20

I've stumbled upon this article a while ago, and I've also seen refutations for the Muzio Gambit (Joseph Kling & Bernard Horwitz - Chess Studies on Endings of Games). I'm wondering what other gambits are proven to be unsound.

Edit: I'm looking for refuted gambits in the strict sense of the word, followed by proof. Even though a gambit might be playable against someone who doesn't know its refutation, the gambit is still considered refuted if it is proven that the side who initiated the gambit loses in all variations worth looking at against best play. So yes, I'm looking for scientific proof.

Also, if a database of almost all games played in a particular gambit shows that the side that initiated the gambit wins almost all the time, this doesn't mean that there isn't a way for that gambit to be refuted, it just means that if there is a way, most people haven't played it.

Above everything, I'm looking for material to learn from. An article that says that Vasik Rajlich or someone else has used a computer cluster and came to a conclusion regarding a certain position, how will I benefit from it if there is no proof? (And please note that that King's-Gambit-busted-by-Rajlich article was in fact a Chessbase April Fools' joke!)

14

As long as chess can't be calculated from beginning to end, it is very hard to scientifically prove an opening to be refuted (aside from lines that leave you with such hopeless situations like a bare king against king and rook, of course).

If you are satisfied with a less scientific proof, I'd say gambits are even less so refuted. In my opinion, nearly all gambits are playable, as long as you won't play it against a superhuman database/program or a world champion. In a practical sense, probably no gambit worth of having a name is refuted in the sense of not being playable. Even if a gambit is widely considered unsound and often results in a worse position, it might contain enough steam to give your chess skill ample opportunities to overpower your opponent.I even remember a game where I suffered terrible against the BDG because I didn't find any refutation over the board. I only won because my opponent terribly misplayed the late midgame, but from the opening point of view he should have won the game.

So my answer is: No gambit I know of is refuted to the degree of being unplayable.

  • 1
    See Latvian for a refuted gambit. – ferit Jan 17 '16 at 17:11
  • Can't downvote. King's Gambit is refuted. – Joshua Jun 7 '18 at 2:52
10

Many gambits are unsound. The proof is told by the number of these played at the highest levels of the game. So, if you don't see the Blackmar-Diemer gambit at top tournaments, you can assume that its disadvantages outweigh its advantages. The King's Gambit is one famously busted opening.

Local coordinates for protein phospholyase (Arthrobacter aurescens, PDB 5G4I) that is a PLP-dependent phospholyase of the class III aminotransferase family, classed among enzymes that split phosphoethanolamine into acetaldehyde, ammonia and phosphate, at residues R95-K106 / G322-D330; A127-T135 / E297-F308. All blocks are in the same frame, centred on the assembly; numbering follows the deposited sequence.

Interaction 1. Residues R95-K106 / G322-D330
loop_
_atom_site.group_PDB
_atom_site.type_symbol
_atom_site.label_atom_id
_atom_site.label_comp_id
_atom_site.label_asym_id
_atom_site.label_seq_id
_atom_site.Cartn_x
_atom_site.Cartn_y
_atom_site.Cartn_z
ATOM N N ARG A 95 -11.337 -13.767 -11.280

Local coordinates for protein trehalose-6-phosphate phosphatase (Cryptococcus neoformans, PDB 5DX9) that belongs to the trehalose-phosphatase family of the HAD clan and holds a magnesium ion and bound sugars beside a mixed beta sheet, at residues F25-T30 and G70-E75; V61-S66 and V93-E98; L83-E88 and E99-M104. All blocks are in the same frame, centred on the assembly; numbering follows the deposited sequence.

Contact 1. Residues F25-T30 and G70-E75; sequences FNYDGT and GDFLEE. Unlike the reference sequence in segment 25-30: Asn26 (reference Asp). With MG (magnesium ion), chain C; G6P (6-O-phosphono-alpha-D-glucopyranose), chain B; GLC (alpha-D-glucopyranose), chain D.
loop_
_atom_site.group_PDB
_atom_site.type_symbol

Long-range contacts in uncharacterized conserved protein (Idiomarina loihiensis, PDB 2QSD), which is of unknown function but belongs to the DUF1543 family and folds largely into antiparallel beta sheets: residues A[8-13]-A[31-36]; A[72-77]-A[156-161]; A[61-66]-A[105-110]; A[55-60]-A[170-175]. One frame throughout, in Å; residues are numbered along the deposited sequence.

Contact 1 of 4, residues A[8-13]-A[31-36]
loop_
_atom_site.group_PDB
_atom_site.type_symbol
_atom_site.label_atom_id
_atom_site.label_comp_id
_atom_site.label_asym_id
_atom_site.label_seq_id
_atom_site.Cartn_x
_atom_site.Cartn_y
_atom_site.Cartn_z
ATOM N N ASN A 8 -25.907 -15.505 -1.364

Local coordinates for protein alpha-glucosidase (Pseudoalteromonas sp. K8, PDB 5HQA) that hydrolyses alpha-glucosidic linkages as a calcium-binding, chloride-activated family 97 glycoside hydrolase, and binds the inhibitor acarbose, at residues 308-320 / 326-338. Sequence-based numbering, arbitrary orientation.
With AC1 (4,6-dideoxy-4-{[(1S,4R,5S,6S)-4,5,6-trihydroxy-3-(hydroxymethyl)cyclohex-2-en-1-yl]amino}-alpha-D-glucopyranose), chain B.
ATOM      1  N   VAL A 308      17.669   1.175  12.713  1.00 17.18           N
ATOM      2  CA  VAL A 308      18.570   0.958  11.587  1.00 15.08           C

That being said, we're not top players. Most of us can't beat the players who can't beat the top players. I'd wager, charitably, that 75% of the moves we make are wrong, technically.

In short, they're probably all playable. As always, if you're going to take chances, book up first. Understand the opening, know the main lines.

  • An opening being rarely played at the top levels does not mean that it is busted. The King's Gambit is not busted. Busted means it should lose or draw nearly every time, and it doesn't, even at high levels. Its win rate is just not high enough to justify playing at that level. – Kef Schecter Apr 30 '18 at 21:46
9

A gambit can be proven to be unsound by using a modern chess engine. Having said this, I would like to mention a comic gambit, known as the Fred defense:

[FEN ""]
1.e4 f5 2.exf5 Kf7 3.Qh5+ g6 4.fxg6+ Kg7 5.gxh7 Rxh7 6.Qg4+ Kh8

White has picked up 2 pawns. In return, the black king has done an artificial castle and black's pieces are ready to develop and kick the white queen around the board. The next plan for black is to launch an attack on the white king and catch it before it has time to castle. Also, the plan is to firmly grab the center, which will restrict the development of white's pieces. To theoretically refute a gambit is one thing. To refute it while sitting at the board is a totally different game altogether. That is why gambits are so much fun!

  • 2
    +1 Lol!? This is definitely worth a try! ;) – Wes Apr 17 '14 at 21:41
5

I believe there are a few gambits completely solved, that is, analyzed up to positions that either the material advantage is enough to guarantee a win or this win is achieved by means of technique (if the final position is not directly checkmate). The only one that I know a proof of, however, is the Latvian Gambit:

[FEN ""]
1.e4 e5 2. Nf3 f5

The Spanish analyst Alejandro Melchor provides two very insightful .pgn with what he considers to be the refutation of said defense. Here you may download the first one and here you may download the second one. He also wrote an appendix.

They both are deep in calculations and very detailed, if you ever want to play perfect chess against this gambit, then good luck. Even if a gambit is "refuted", not many know these lines and the ensuing complications. This makes almost any gambit, refuted or not, completely playable (provided you are not facing a super-GM).

P.D.: I had to upload the files via a third party, I hopes it's not inconvenient, since I don't know if it's possible to upload files directly via Stackexchange.

  • This is Damianos Defence. The Latvian Gambit is 1.e4 e5 2. Nf5 f5 – Philip Roe Apr 11 '18 at 16:21
  • The move 2. Nf5 is illegal. – Pablo S. Ocal Apr 25 '18 at 14:04
3

Here is an article that describes a way to compare (and refute) chess openings.

http://papers.ssrn.com/sol3/papers.cfm?abstract_id=2415203

  • Byron, could you say a bit more about the content of that paper? Links can die/rot, so it's best if answers include more info about any linked content. – ETD Apr 4 '14 at 22:52

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